Understanding why an active video game intervention did not improve motor skill and physical activity in children with developmental coordination disorder: A quantity or quality issue?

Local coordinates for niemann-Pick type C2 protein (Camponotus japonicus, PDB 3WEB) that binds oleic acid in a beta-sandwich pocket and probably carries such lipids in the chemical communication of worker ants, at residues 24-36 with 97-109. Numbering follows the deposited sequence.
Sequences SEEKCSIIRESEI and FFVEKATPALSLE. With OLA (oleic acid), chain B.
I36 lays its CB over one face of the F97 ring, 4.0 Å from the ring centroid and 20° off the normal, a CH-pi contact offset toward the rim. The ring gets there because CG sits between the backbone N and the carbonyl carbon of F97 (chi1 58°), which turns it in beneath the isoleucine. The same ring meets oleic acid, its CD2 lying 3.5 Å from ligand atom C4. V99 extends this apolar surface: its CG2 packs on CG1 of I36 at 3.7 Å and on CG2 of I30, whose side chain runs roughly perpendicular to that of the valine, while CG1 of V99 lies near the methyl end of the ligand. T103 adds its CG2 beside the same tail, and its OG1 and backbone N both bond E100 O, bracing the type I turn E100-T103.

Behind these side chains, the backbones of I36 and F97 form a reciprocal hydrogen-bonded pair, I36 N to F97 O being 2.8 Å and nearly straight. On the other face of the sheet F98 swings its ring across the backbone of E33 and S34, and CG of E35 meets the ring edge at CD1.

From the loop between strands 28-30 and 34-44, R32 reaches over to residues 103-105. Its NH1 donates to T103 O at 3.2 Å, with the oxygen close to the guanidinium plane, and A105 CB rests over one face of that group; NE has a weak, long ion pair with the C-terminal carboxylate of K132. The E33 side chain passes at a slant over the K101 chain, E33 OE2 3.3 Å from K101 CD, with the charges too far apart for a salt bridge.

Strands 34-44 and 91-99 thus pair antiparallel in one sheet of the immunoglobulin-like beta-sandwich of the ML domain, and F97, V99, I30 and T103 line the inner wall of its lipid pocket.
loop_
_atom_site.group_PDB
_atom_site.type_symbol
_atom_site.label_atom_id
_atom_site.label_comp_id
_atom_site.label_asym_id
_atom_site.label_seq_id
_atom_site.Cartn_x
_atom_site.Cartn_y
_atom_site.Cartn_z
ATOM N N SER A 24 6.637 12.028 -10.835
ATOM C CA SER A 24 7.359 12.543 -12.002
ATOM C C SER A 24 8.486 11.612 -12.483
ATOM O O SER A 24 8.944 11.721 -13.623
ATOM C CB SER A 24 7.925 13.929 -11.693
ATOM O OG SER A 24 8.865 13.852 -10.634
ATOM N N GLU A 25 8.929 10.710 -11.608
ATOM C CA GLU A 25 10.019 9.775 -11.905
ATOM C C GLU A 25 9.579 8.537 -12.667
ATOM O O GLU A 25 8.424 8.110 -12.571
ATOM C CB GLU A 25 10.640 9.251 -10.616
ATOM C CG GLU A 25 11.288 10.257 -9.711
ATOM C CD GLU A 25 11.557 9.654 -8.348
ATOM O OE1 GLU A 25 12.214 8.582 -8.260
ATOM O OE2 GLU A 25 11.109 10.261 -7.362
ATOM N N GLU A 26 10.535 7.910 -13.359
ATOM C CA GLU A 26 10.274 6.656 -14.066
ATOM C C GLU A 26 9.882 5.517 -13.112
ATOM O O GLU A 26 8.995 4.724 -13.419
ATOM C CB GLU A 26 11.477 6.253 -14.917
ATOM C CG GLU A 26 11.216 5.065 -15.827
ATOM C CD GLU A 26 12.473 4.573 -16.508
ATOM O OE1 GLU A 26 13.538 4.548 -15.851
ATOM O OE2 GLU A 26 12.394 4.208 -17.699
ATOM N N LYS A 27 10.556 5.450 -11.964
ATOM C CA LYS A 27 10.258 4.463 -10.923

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BACKGROUND: Active video games (AVGs) have been identified as a novel strategy to improve motor skill and physical activity in clinical populations. A recent cross-over randomized trial found AVGs to be ineffective at improving motor skill and physical activity in the home-environment for children with or at-risk for developmental coordination disorder (DCD). AIMS: The study purpose was to better understand why the intervention had been ineffective by examining the quantity and quality of AVG play during an AVG intervention for children with or at-risk for DCD. METHODS AND PROCEDURES: Participants (n=21, ages 9-12) completed the 16 week AVG intervention. Detailed quantitative and qualitative data were systematically triangulated to obtain the quantity of exposure (AVG exposure over time, patterns of exposure) and quality of use (game selection, facilitators and barriers to play). OUTCOMES AND RESULTS: The median AVG dose (range 30-35min/day) remained relatively stable across the intervention and met the prescribed dose. Play quality was impacted by game selection, difficulty playing games, lack of time, illness, technical difficulties and boredom. CONCLUSIONS AND IMPLICATIONS: The ineffectiveness of a home-based AVG intervention may be due to quality of play. Strategies to improve the quality of game play may help realize the potential benefits of AVGs as a clinical tool for children with DCD.
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